I love designing bike routes. It’s a great way to explore the country from home and to dream about beautiful places to ride. But creating a long route that contains the shortest length of paved roads is a challenge. How is it done?
This post follows on from the main post about the Great Vic Gravel Route. It will make more sense if you read that post first. I describe below how the Great Vic Gravel Route was created and show how changes to the route-selection rules can create alternative routes.
Some cycling apps and route planning apps let you design routes that ‘avoid sealed roads’ or ‘prefer unpaved roads’. These vague phrases beg the question, how far will you go to avoid a paved road? Would you ride 2, 10 or 100 km on dirt roads to avoid riding on 1 km of asphalt? Your answer to that question will greatly influence the route you create.
If we ask a computer to find the shortest route from Nelson to Mallacoota in Victoria using data from OpenStreetMap it creates a route that is 896 km long, with 806 km of asphalt. That’s the blue line in the map below.
If we’re prepared to travel up to 2 km to avoid every 1 km section of paved road (i.e. we’re happy to travel twice as far on unpaved roads to avoid each paved road), the route we get is longer but has much less asphalt than the shortest route.
Map 1. The shortest route from Nelson to Mallacoota (blue) and the route with the shortest distance of paved roads if we travel up to 2 km on unpaved roads and tracks to avoid every 1 km of asphalt (orange). Click on any map for a larger view.
Our route becomes longer again, but contains even fewer paved roads, if we’re happy to ride up to 10 km to avoid every 1 km of asphalt — or, to put it another way, if we travel up to 1 km to avoid every 100 m of asphalt, etc.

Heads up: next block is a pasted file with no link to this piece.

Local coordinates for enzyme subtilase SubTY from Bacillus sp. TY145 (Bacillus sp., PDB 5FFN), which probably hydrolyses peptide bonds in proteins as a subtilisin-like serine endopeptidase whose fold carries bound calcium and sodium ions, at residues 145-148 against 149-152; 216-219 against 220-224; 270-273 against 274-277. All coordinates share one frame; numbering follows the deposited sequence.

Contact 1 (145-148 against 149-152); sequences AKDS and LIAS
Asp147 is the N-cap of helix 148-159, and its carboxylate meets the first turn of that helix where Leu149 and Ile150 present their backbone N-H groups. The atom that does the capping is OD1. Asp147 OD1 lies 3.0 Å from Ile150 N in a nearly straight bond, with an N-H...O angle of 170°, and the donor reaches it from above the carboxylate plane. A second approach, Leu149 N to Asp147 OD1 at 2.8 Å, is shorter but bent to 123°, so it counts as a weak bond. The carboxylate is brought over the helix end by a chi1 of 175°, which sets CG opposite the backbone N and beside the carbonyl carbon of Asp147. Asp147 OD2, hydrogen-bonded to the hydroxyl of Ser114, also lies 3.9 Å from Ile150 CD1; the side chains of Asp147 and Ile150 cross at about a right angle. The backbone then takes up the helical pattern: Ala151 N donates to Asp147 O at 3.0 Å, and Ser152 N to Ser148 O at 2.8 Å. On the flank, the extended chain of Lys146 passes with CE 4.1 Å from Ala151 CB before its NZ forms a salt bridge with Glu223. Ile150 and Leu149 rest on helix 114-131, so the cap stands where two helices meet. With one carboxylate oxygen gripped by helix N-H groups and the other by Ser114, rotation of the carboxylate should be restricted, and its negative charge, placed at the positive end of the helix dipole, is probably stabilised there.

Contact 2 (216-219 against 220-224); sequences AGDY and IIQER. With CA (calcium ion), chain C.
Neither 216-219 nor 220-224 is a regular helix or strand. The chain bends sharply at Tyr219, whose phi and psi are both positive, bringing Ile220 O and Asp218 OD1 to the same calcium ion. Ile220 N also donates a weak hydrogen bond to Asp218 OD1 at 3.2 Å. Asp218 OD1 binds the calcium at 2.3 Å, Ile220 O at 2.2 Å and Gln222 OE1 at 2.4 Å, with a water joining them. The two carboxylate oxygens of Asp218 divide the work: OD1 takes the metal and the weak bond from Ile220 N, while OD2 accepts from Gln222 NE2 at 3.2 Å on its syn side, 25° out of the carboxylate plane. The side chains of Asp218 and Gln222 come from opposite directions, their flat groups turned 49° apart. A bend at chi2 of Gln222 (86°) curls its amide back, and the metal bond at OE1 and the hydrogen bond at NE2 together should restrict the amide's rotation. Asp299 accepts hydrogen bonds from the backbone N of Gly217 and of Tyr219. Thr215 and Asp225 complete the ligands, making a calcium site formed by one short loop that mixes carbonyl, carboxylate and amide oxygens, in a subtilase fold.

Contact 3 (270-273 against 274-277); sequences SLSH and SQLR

(I don’t know anyone who actually thinks like this, but it’s a helpful way to understand how route selection algorithms work, and to find the route from Nelson to Mallacoota that contains the shortest possible distance of paved roads, so bear with me for a moment.)
Map 2. The route with the shortest distance of paved roads if we travel up to 10 km on unpaved roads and tracks to avoid every 1 km of asphalt (purple).
But how do we find the route that has the smallest possible length of paved roads? The route that has less asphalt than every other potential route?
To do that, we simply tell the computer that we’re prepared to ride a crazy-long way to avoid pavement. Like 5,000 km crazy. To ride 5,000 km on unpaved roads to avoid a single kilometer of pavement is ludicrous. No route-planning app is ever going to suggest that big a detour.
When we ask a computer to do this, it delivers the route shown below: a 2,005 km trip across Victoria that contains just 30.0 km of asphalt.